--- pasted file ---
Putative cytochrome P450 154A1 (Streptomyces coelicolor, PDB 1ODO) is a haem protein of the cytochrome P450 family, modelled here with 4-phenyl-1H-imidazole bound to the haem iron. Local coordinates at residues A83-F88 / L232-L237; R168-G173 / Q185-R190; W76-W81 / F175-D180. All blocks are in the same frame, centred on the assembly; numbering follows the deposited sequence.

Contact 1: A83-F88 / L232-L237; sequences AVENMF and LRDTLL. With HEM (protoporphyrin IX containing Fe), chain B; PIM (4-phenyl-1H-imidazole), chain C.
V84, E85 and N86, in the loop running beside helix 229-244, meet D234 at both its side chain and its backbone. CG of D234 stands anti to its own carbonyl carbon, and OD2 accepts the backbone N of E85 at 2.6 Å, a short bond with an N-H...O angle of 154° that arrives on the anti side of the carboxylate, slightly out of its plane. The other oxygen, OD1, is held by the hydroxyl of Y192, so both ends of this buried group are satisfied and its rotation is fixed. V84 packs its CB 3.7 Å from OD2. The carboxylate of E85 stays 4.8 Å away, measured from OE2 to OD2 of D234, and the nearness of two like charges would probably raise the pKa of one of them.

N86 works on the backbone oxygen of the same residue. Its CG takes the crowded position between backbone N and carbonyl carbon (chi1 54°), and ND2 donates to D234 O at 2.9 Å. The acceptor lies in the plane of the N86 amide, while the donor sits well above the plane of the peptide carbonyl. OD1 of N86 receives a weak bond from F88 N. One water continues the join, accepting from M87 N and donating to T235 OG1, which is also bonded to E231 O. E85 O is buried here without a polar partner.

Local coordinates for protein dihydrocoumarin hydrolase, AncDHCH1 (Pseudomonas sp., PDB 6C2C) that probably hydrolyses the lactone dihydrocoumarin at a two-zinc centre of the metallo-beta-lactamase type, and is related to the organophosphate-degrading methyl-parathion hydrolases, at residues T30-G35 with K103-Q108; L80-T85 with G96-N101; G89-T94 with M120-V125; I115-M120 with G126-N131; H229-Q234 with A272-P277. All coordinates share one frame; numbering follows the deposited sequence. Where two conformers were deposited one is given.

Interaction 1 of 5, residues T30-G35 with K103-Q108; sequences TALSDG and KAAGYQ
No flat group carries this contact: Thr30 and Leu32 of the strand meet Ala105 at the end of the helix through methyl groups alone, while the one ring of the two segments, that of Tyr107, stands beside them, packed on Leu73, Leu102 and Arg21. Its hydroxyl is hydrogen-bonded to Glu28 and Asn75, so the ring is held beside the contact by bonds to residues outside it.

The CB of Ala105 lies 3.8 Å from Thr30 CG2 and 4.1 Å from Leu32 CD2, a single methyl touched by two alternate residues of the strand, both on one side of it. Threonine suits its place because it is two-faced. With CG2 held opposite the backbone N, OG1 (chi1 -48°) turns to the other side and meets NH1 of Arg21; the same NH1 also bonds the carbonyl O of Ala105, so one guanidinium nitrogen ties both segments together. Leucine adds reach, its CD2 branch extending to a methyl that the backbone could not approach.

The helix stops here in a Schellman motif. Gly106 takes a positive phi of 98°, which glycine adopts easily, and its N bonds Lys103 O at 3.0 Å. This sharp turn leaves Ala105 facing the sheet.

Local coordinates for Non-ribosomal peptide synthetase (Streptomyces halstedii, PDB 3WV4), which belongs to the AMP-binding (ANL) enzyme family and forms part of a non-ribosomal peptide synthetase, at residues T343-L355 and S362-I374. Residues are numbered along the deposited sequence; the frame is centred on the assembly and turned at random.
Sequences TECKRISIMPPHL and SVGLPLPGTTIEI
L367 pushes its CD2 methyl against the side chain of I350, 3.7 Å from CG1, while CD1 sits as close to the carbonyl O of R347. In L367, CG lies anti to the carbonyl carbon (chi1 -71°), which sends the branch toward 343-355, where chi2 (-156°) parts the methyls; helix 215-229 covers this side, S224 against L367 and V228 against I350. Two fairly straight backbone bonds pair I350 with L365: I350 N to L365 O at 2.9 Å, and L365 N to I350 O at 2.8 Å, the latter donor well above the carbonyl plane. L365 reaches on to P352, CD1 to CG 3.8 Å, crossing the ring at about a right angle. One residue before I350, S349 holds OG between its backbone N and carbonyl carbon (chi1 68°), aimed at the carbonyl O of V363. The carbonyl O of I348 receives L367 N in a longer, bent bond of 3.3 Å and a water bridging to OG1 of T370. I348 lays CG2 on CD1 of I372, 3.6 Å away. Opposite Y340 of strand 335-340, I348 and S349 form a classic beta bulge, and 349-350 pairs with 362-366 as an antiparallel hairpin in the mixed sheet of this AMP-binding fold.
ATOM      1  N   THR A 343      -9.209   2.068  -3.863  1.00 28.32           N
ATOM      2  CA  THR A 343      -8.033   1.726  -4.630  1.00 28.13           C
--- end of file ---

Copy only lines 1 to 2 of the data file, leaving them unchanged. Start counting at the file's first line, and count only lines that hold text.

Putative cytochrome P450 154A1 (Streptomyces coelicolor, PDB 1ODO) is a haem protein of the cytochrome P450 family, modelled here with 4-phenyl-1H-imidazole bound to the haem iron. Local coordinates at residues A83-F88 / L232-L237; R168-G173 / Q185-R190; W76-W81 / F175-D180. All blocks are in the same frame, centred on the assembly; numbering follows the deposited sequence.

Contact 1: A83-F88 / L232-L237; sequences AVENMF and LRDTLL. With HEM (protoporphyrin IX containing Fe), chain B; PIM (4-phenyl-1H-imidazole), chain C.